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Baseline outlook for economic recovery is too optimistic

Dr David Morgan AO is Chairman of Cboe Australia and an Operating Partner and Chairman for J.C. Flowers & Co. Europe and Asia Pacific. Dr Morgan served as CEO of Westpac Banking Corporation from 1999 to 2008.

The purpose of this note is to provide some observations on the world economic outlook (WEO). While there are many global economic forecasts out there, the pre-eminent WEO is produced by the IMF. They bring to bear an unparalleled depth and breadth of economic experience and expertise to the task. The IMF’s WEO is not top down, but the aggregation of 189 individual country forecasts from the respective IMF country specialists. These forecasts are generally (but not always, of which more below) untainted by political pressure.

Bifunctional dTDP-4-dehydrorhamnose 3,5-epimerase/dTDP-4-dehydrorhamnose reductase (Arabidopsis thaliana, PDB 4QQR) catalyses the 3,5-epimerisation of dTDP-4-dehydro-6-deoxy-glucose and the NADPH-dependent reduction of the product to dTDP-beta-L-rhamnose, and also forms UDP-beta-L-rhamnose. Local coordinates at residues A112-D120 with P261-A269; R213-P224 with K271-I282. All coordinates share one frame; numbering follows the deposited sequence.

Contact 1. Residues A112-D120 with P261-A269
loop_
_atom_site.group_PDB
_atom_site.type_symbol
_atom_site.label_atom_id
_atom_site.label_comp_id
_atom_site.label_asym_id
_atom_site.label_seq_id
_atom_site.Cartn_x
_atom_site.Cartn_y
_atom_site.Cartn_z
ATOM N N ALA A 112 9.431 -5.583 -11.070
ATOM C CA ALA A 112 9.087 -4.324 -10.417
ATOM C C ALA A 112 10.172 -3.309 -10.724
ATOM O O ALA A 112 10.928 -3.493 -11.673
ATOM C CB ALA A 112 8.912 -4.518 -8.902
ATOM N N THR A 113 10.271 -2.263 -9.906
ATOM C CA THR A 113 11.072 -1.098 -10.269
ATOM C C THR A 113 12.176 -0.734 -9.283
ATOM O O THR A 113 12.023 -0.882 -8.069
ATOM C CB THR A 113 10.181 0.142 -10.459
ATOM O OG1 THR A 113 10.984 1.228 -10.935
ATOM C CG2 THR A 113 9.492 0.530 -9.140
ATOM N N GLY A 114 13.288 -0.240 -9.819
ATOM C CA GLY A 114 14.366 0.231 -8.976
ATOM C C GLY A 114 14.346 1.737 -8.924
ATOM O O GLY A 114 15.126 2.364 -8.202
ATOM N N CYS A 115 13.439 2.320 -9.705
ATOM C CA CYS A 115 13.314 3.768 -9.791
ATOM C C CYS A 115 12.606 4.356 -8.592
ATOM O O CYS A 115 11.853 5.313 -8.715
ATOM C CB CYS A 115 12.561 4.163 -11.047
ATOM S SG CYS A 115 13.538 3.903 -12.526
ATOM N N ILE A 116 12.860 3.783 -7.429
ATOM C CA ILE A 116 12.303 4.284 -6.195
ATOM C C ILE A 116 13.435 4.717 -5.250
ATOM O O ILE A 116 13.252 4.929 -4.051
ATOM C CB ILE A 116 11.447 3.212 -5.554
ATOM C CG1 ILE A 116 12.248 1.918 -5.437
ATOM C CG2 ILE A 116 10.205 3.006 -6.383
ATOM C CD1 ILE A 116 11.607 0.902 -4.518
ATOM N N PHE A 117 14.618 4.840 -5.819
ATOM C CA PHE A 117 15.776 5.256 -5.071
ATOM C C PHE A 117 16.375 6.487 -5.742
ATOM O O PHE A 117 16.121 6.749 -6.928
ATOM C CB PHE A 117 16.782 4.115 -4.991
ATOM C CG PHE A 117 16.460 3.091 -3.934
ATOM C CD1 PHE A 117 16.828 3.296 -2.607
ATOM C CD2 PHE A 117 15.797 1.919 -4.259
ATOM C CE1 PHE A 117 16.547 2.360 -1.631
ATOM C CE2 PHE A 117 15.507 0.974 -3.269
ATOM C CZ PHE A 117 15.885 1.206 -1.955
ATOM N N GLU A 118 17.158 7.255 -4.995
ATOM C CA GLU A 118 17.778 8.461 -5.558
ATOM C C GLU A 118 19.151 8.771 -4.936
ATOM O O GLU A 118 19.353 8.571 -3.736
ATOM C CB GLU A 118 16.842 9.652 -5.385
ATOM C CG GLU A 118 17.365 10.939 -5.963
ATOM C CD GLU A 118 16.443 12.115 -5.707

Baseline forecast

The IMF’s baseline forecast is for a decline in world output of 3% for world output in 2020 and 6% for advanced economies output. This is much worse than the GFC downturn (when world output was broadly flat) and would represent the worst recession since the Great Depression (The decline in advanced economies output in the Great Depression 1929-32 was estimated to be around 16%.)

Usually, the balance of risks around the IMF’s baseline scenario are fairly even as between upside and downside. Not this time around. The IMF notes:

much worse growth outcomes are possible and maybe even likely ... risks of a worse outcome predominate.” (WEO April 2020, Ch1, pg. v).